When Penn alumni gathered in the staff dining area at the tour's start, coffee and blueberry turnovers from the prison bakery were served. As for the inmates' diet, the new kitchen uses state-of-the-art heating and cooling equipment to eliminate bacteria, Gusman said. Even before the kitchen was built, no food-poisoning incidents had been documented at the prison in decades, he said. But last week Thierry said inmates have repeatedly complained about "green meat sandwiches" and other risky fare.

Sheriff Gusman raised the issue of the jail's per diems on the Penn tour. He said contrary to public opinion, inmates aren't held longer than necessary so the prison can pocket more per diems. The city pays the prison $22.38 per inmate a day for shelter and food. Local, pretrial detainees make up most of the jail's population. The state pays a slightly higher per diem than the city's rate to house OPP inmates convicted on state charges. And the U.S. Marshals Service pays roughly double the city's per diem to Gusman for federal inmates, mostly immigration cases.

But Thierry firmly believes the sheriff detains inmates to earn per diem money. "Once they've been bailed, they should be released," she said. OPPRC has lobbied to get rid of per diems, and she expects them to end under the federal consent decree. Henderson said only a couple of other big prison systems in the nation, both located in the southeastern United States, still operate with daily rates.

On the Penn tour, Gusman said the partly erected, four-story Phase II lockup is near the courtrooms and consolidates operations spread across more than ten buildings and tents now. Phases I and II have their own power, reducing the need to evacuate inmates during hurricanes. The future cells we saw on the first floor of Phase II had two bunk beds and a toilet each. Inmates will have access to adjoining day rooms and outdoor exercise areas. The new lockup has control areas for deputies, allowing them to monitor the day rooms and outside areas, and the days rooms contain large desks for watching inmates, Gusman said. The consent decree requires guards to make rounds every 15 to 30 minutes, depending on types of inmates. The building's fourth floor will be an open dorm with no cells. Ceilings are high throughout the Phase II structure.

Gusman said the Phase III building that he's seeking will have only a fraction of the beds of Phase II. Last week, OPP's Stelly said it's too early to know how many beds would be needed in Phase III or what the structure might cost.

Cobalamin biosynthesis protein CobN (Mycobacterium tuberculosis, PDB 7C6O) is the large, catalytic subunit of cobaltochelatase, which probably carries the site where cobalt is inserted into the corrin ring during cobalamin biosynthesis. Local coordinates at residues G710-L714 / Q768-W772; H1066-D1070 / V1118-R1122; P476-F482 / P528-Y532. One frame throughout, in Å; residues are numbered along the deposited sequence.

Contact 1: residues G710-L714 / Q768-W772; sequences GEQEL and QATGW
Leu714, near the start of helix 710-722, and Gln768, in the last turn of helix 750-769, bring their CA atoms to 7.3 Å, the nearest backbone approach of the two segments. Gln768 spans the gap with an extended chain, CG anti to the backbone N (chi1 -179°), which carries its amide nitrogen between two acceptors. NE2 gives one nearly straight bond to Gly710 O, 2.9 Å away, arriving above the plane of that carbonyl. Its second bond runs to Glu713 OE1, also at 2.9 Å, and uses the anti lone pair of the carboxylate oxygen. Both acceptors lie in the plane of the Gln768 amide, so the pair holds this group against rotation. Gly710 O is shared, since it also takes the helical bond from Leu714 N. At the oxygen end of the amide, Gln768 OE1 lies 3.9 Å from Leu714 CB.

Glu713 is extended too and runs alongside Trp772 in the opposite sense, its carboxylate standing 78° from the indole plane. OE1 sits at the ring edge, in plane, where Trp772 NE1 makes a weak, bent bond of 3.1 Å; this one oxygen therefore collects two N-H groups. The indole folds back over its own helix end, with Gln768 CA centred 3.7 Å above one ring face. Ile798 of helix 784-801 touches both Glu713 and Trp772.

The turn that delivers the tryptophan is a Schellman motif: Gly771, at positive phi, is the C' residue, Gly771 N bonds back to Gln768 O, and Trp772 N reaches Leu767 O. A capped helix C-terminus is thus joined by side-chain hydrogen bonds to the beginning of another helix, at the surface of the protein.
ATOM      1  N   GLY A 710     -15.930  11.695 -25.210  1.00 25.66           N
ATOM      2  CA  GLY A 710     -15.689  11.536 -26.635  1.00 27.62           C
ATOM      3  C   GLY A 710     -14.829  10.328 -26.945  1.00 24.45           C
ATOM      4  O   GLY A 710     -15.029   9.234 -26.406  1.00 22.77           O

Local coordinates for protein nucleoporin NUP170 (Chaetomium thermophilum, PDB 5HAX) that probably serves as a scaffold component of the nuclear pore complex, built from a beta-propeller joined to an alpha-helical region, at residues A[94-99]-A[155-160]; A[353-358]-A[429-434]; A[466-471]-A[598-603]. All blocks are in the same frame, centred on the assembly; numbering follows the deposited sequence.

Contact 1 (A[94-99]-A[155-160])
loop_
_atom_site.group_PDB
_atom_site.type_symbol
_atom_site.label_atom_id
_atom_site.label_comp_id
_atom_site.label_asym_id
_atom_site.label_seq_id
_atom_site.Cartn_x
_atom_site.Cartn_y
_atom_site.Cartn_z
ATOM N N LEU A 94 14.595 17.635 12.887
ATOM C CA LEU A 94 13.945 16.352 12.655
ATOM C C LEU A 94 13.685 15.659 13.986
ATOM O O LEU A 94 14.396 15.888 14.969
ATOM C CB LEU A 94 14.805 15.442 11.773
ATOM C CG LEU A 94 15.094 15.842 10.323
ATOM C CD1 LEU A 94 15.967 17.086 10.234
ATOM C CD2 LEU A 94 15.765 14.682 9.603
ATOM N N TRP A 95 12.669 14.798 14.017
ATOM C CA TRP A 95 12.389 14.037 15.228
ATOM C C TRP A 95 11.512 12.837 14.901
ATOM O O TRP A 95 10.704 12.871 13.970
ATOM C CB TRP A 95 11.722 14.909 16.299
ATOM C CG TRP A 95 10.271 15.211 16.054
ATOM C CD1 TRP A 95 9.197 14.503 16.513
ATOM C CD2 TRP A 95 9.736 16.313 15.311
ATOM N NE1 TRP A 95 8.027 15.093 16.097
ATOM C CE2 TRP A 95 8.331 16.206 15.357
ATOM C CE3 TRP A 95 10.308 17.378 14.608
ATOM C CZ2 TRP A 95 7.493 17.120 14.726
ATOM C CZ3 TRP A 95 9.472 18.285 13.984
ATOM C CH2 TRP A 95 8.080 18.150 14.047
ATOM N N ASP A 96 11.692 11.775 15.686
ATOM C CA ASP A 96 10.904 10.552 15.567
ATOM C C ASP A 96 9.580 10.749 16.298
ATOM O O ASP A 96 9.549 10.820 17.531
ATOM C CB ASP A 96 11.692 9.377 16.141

OPPRC members question the rationale for a third building. Studies by the Vera Institute of Justice, with offices in New York and New Orleans, and by other groups have shown the mentally ill aren't particularly violent or crime prone, Thierry said. "But they, along with the homeless, end up in jail here, get lost in the system and require treatment as inmates," she said. "With more services on the outside, many of them wouldn't be in jail." The city's mental health care is lacking in part because Katrina destroyed clinics. "And some of the services offered after Katrina, like Spirit, were poorly run and a waste of resources," Thierry said. Louisiana Spirit, a post-hurricane, stress-counseling program, is operated by the state's Dept. of Health and Hospitals.

Henderson said according to recent numbers he heard, only nine OPP inmates suffer from acute mental illness. Others have less serious, mental health problems. "Under the circumstances, do you really need a new 300-bed building?" he asked. On the Penn tour, Gusman estimated that 20 percent of inmates have mental health issues, a greater percentage have problems with substance abuse, and ten percent of inmates are on medication.

The Justice Dept. has said the prison's mental health care, particularly its suicide-prevention efforts, are deficient, and that inmates need better medical attention.

Gusman's estimates of how much it will cost yearly to bring the jail into constitutional compliance are much higher than the Landrieu administration's figures. Last Thursday, the New Orleans City Council approved the mayor's 2014 operating budget of $505 million, including $24.2 million for OPP, of which $2.05 million is for federally-required prison reforms. Gusman, however, had asked for more than $41 million for next year, including $11 million for the consent decree. The $2.05 million in funds for OPP's consent decree will come from a projected, city surplus.

Meanwhile, the Landrieu administration has offered to help Gusman find ways to reduce what it believes is excessive spending at OPP.

After Katrina struck in 2005, the city and the Orleans Parish Sheriff's Office were both awarded grants to reconstruct jail property that each owned separately. FEMA gave the city $67 million, part of which is unused, and provided $254 million to the sheriff's office, of which $54 million remains.

Gusman has more power and revenue since the Orleans civil sheriff and criminal sheriff offices were consolidated in 2010, but if reelected he'll be subject to oversight by the new monitoring team and federal Judge Africk. Gusman's opponents in the Feb. 1 primary are attorney Charles Foti, Jr., who was the criminal sheriff for 30 years before him, and Orleans Parish School Board President Ira Thomas. end